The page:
Flowery blurbs, volume 7.

While I scarf down the last of the Valentine’s Day cupcakes ♥, please feel free to peruse this week’s Flowery Blurbs:

Worms are cool.  Way cooler than you ever imagined.

You already knew that worm castings made fantastic compost.  That’s the reason why I recently set up a vermicomposter.  But it seems that Cornell University researchers have found out another amazing thing about worm poop:  it may actually hinder a certain pathogen from causing damping off, the bane of young seedlings.  Read about their findings here.

Let’s talk carbon and pulp.

Alberta Agriculture and Rural Development have recently released a report, Carbon Footprint Analysis for Wood and Agricultural Residue Sources of Pulp, and while it may make for dry reading for some tastes, it’s actually an interesting comparision of the environmental impact, viability, and sustainability of wood vs. crop residues such as wheat straw for use as pulp.  You can examine the document here.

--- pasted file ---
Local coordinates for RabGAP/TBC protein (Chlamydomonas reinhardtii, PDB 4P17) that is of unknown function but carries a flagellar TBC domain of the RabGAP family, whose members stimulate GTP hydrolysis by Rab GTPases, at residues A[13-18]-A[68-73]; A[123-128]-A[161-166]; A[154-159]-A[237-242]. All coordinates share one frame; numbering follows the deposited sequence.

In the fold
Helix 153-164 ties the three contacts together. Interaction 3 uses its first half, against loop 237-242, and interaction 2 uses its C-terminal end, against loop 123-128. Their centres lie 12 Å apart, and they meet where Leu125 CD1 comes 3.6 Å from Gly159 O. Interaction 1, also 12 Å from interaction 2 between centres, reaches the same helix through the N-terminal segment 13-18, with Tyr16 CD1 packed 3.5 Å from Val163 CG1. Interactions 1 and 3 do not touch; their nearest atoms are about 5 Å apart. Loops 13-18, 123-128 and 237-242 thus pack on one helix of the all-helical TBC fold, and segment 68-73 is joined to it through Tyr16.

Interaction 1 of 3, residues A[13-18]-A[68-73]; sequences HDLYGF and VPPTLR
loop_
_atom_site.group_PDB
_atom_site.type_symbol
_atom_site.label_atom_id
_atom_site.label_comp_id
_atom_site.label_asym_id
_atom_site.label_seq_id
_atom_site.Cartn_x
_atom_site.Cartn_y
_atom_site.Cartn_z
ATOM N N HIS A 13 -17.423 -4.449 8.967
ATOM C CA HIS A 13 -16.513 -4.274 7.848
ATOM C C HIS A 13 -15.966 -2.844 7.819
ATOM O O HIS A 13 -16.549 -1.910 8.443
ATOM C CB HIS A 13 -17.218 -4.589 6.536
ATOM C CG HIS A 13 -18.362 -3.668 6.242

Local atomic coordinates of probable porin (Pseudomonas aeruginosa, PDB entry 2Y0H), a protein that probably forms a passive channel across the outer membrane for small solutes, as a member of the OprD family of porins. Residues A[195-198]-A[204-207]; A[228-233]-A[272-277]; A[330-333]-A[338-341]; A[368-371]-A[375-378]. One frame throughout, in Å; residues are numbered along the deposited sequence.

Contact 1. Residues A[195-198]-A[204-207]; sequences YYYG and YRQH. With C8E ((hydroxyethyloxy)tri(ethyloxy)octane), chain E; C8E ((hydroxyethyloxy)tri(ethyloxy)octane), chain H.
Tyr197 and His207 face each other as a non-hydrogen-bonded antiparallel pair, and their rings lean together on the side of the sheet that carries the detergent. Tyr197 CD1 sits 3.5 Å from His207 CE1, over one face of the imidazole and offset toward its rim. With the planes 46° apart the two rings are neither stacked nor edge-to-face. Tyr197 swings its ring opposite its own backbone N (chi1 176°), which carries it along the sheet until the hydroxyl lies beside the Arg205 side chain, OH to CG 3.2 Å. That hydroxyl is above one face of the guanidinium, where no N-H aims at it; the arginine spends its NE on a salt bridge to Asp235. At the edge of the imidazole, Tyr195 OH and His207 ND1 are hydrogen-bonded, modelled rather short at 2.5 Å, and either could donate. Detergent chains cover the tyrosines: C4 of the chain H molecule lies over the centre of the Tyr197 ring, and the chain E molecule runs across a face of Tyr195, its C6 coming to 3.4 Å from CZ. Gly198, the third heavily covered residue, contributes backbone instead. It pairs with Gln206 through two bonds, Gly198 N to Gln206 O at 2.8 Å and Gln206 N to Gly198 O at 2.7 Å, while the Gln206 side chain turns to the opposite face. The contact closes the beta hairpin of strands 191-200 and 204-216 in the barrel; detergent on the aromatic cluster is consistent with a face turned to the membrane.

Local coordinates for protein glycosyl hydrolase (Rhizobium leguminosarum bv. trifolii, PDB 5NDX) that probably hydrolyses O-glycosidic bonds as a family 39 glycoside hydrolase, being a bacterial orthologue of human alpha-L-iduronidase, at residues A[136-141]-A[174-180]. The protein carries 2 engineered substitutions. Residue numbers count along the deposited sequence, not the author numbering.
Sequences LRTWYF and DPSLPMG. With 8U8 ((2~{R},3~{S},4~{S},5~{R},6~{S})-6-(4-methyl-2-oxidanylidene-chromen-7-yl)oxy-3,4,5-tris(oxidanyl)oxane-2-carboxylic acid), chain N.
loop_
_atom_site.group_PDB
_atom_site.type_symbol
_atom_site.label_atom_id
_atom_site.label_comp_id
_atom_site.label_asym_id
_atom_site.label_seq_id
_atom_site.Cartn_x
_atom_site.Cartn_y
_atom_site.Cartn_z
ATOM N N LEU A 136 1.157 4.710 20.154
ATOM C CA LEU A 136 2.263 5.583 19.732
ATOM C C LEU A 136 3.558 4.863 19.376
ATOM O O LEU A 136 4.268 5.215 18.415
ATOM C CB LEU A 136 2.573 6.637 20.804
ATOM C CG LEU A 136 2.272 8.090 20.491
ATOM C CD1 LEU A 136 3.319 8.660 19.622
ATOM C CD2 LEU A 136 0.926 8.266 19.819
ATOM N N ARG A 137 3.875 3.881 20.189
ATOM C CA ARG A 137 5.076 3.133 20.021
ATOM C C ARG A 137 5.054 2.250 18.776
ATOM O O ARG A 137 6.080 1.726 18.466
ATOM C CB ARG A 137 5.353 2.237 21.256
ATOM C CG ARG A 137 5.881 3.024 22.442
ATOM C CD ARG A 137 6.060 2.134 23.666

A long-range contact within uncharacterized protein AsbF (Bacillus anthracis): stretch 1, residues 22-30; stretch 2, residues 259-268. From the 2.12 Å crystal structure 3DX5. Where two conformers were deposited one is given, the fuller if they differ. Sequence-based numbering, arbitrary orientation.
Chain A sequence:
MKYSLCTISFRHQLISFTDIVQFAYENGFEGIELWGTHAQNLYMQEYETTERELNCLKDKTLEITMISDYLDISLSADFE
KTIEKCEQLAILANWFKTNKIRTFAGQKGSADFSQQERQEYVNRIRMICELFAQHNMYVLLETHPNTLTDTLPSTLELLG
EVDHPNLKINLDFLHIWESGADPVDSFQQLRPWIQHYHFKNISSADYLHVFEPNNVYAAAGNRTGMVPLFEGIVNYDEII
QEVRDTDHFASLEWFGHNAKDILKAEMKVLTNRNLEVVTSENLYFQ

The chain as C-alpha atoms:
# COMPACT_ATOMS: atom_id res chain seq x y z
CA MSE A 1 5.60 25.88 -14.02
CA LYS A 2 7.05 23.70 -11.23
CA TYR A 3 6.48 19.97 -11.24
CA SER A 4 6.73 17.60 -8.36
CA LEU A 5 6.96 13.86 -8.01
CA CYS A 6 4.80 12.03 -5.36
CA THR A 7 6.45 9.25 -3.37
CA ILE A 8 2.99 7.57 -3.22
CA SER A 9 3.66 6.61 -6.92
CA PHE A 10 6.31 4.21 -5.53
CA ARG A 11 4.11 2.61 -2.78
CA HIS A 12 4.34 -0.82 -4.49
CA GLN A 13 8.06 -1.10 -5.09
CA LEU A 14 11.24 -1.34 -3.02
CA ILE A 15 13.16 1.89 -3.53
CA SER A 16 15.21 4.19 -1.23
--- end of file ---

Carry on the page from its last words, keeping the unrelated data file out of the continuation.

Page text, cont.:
These water plants are over-the-hill.  Really, REALLY over-the-hill.

A scientist from Australia has determined that there is a long stretch of seagrass growing in the Mediterranean that is the oldest living organism on the planet.  And when I say “old,” I’m not kidding.  Find out how many candles are required for a proper Posidonia oceania birthday celebration here.

Artist creates impermanent “land art.” 

A German artist named Walter Mason makes insanely beautiful “sculptures” out of leaves and other organic (mostly plant) materials, in outdoor settings.  The art is photographed and then left to revert to nature (or as “natural” as it’s going to get after it has been twisted and arranged into pretty patterns and shapes).   Enjoy his “autumn” art and his “spring and summer” art.

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